East of the sprawling mass of the Black Forest lies Transylvania, a
small state nestled in a crook of the snow-capped peaks of the cragged
Now part of the Ottoman Empire, only a century ago Transylvania was
fighting for its freedom, and from that struggle there rose a warlord
whose name lives on in infamy —- Vlad III, otherwise known as Vlad the
Born in 1431 to Vlad Dracul, exiled Prince of Wallachia, Vlad III
(known as Dracula) and his younger brother, Radu the Handsome, spent
much of their early lives as hostages of the Turks, who ruled
Wallachia. Here Vlad learned first hand the power of the scourge, of
terror, and of barbarity.
A Dracul sat once more on the Wallachian throne in 1456. Although
enthroned as a puppet ruler, Vlad allied with the Hungarians and drove
the fell Turks from his homeland. During his reign, Dracula had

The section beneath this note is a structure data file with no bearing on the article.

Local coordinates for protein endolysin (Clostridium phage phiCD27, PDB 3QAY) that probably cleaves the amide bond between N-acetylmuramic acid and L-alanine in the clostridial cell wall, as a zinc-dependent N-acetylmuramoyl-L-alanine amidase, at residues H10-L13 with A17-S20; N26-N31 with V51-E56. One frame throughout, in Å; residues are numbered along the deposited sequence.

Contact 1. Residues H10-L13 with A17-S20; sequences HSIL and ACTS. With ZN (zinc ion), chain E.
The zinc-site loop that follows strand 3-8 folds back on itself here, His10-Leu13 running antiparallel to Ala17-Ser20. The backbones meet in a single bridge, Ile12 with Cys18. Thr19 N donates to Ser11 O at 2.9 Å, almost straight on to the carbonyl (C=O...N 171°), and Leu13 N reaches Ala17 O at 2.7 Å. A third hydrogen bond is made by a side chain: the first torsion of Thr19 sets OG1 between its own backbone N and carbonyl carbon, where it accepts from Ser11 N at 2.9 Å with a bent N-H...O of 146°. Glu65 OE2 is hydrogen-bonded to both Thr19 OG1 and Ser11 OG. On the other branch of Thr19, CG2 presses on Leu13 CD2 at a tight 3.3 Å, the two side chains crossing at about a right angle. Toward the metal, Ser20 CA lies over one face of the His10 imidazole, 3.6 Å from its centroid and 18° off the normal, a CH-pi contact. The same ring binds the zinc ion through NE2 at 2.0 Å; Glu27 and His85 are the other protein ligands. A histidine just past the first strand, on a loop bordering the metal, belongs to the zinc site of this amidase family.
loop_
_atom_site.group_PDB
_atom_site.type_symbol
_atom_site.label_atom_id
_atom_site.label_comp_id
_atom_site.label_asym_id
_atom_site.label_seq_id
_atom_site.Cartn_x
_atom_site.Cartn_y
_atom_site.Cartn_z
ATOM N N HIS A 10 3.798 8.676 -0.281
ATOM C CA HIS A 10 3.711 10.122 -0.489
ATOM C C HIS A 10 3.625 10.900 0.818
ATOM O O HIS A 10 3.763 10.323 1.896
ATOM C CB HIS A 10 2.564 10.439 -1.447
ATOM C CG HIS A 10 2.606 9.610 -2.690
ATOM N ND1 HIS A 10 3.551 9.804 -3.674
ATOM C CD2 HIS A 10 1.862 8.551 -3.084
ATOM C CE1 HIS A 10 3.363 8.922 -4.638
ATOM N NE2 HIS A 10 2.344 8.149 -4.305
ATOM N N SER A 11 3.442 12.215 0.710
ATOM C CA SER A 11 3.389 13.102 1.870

constructed in secret Castle Dracula. He had the builders impaled
Such was his fondness for impalement that in 1459 he impaled 30,000
merchants and citizens of Brasov for treason, followed the next year
by 10,000 citizens of Sibiu.
In 1462 Vlad fled Wallachia, the Ottomans having grown tired of his
stubborn resistance and cruelty. Legend recounts that during his reign
two Turkish dignitaries refused to remove their turbans in his
presence, for religious reason. Dracula had their turbans nailed to
their heads. That and his impaling of 20,000 Ottoman soldiers to form
a forest of corpses, prompted the Ottomans to act against him.
Vlad again fled to Hungary, but this time he was betrayed by Matthius
Corvinus, who feared Vlad would destabilize the entire region and
bring Turkish wrath upon them.
When freed in 1474, Dracula sought to gain support, claiming the title
of voivode (warlord) once again in 1476. Unfortunately, Dracula’s
persecution of the ruling boyars (nobles) and alienation of the Turks
were too much for his enemies to bear, and in 1476 he was killed.
Exactly how Dracula died is disputed. Whatever the truth, it is
believed his head was severed from his neck and sent to Istanbul,
where the sultan impaled it on a stake.